Background: Policymakers are exploring ways to reduce readmission rates. Much attention has been given to readmissions for conditions such as heart failure, acute myocardial infarction, and pneumonia, but little attention has been given to readmissions of patients with injury-related index admissions.
Methods: This analysis is a retrospective cohort study of elderly persons who are admitted to a community hospital for a principal diagnosis of injury. We use 2006 Healthcare Cost and Utilization Project State Inpatient Databases and State Emergency Department Databases from 11 States. With logistic regression we identify factors associated with a 30-day, all-cause inpatient readmission. Factors include: patient characteristics, injury characteristics, clinical experiences during the hospital stay, and hospital characteristics.
Results: About 1 in 7 elderly patients with an injury-related admission were readmitted in 30 days (13.7%). We found that severe injuries had higher predicted readmission rates. Patients receiving transfusions, experiencing a Patient Safety Indicator event, and with infections had higher readmission rates. Patients discharged to nursing homes or home health care had higher readmission rates compared with patients discharged to the community.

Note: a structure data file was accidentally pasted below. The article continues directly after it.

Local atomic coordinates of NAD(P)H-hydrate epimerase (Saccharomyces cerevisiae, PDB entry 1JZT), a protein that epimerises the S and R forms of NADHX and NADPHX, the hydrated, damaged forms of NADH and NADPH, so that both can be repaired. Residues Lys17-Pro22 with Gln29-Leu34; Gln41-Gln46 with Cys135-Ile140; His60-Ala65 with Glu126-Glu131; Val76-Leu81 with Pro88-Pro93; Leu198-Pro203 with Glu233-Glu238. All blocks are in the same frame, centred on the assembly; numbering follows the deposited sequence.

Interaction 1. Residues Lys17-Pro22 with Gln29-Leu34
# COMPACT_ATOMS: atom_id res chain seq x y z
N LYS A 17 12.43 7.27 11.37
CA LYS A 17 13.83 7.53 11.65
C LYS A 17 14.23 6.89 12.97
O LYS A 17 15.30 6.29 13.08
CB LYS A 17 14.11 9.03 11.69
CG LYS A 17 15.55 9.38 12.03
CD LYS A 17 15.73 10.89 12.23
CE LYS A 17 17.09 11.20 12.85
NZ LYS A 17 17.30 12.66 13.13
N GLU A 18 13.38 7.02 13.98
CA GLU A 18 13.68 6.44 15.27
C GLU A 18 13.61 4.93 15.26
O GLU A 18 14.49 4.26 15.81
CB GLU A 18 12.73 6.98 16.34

Conclusions: This study expands evidence for the influence of injury characteristics on readmission rates. It also provides evidence about hospital experiences that affect readmissions. These findings suggest that a focus on preventing complications during the hospital stay may help reduce hospital-specific readmissions for patients with injury-related conditions. It also suggests that a strategy to reduce readmission rates should not only focus on hospitals but also nursing homes and home health care.